President Donald Trump's nominee for the U.S. Supreme Court, Judge Neil Gorsuch, has the backing of pro-life and conservative groups, but Fox News radio host Todd Starnes is urging caution.
CBN News spoke with Fox News radio host Todd Starnes about President Donald Trump's nominee to the U.S. Supreme Court, Judge Neil Gorsuch. Starnes also talked about religious freedom and how Christians can take a stand against the tide of secularism. Watch the interview above.
"Republican presidents have a shady track record when it comes to putting justices on the Supreme Court," Starnes told CBN News. "Remember, it was President Eisenhower who said one of the worst decisions he made as president was putting Earl Warren on the highest court in the land."
"So Republicans, when they put judges on the Supreme Court, for whatever reason, their gavels go wobbly, and they go left," he continued. "And that's why I think we have to be very, very careful with Judge Gorsuch."
Some justices have shown they're not reliable conservatives once on the high court, even though they were picked by Republican presidents. Examples include David Souter, appointed by President George H.W. Bush; Anthony Kennedy, appointed by President Ronald Reagan; and Sandra Day O'Connor, also appointed by Reagan.
Starnes told CBN News that he's also concerned about Gorsuch because of the church he attends.
"They're putting him forward as a conservative man, and yet he attends and is a member, an active member of an ultra-liberal congregation," Starnes said. "So I'm wondering how such a conservative person could be a part of such a liberal, anti-Trump congregation for example."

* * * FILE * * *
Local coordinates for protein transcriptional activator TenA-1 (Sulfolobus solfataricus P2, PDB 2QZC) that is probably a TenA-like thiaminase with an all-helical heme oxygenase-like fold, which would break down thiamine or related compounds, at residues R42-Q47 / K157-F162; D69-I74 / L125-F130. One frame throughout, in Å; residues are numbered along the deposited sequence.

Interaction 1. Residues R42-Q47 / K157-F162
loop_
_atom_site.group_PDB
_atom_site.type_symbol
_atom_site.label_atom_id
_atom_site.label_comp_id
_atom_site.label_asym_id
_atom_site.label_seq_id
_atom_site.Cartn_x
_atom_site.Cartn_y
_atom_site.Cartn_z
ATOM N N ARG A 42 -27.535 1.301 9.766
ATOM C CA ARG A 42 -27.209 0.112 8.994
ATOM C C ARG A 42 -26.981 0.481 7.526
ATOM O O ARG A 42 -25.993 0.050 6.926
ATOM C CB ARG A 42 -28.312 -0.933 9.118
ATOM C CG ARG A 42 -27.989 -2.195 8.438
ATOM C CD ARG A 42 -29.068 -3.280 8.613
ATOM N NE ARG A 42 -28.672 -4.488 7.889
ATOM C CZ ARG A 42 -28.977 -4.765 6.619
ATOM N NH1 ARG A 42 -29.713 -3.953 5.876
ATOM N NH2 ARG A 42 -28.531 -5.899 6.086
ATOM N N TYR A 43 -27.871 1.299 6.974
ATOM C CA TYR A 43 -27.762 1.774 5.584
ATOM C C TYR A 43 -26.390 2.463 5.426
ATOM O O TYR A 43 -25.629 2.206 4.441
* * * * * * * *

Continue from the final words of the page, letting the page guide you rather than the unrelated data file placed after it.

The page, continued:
"Don't know a lot about Judge Gorsuch, and certainly he has... he says he is pro-life, and his papers seem to indicate that, but again there are some concerns in some circles," he continued.
Gorsuch attends St. John's Episcopal Church in Boulder, Colo. The Washington Post described it as a "notably liberal church."
DailyMail.com reported that Gorsuch's pastor "proudly attended the anti-Trump Women's March in Denver the day after the President's inauguration."
A spokesman for the Episcopal Church in Colorado, Mike Orr, said the congregation at Gorsuch's church "does a lot of social justice and advocacy," according to The Post.
"It's a healthy and vibrant congregation," he said. "It's very diverse in its congregants as well as its ministry."
A Protestant hasn't been on the Supreme Court since 2010, and the last time a president appointed a Protestant to the high court was in 1990, when Bush tapped Souter, also an Episcopalian, The Post reported.
Despite his concerns, Starnes does acknowledge that a lot of evangelicals are in Gorsuch's corner, evangelicals that include evangelist Franklin Graham.
"He's a true conservative," Graham told CBN News earlier this month. "This man, certainly, for all of us Christians, we are very, very thankful that President Trump has nominated him because he will protect religious liberty."
"We're very encouraged by President Trump's nominee to fill the late Justice Antonin Scalia's seat on the Supreme Court," said Jay Sekulow, chief counsel of the American Center for Law and Justice.
"Judge Gorsuch is a remarkably qualified nominee with a conservative judicial philosophy and a commitment to uphold the rule of law and the Constitution," he continued.
"He is decidedly pro-life and understands what it means to protect the constitutional freedoms afforded to all Americans," Sekulow said.
Gorsuch reportedly just completed a 68-page questionnaire for the Senate Judiciary Committee over the weekend. His confirmation hearings are expected in March, according to Senate leaders.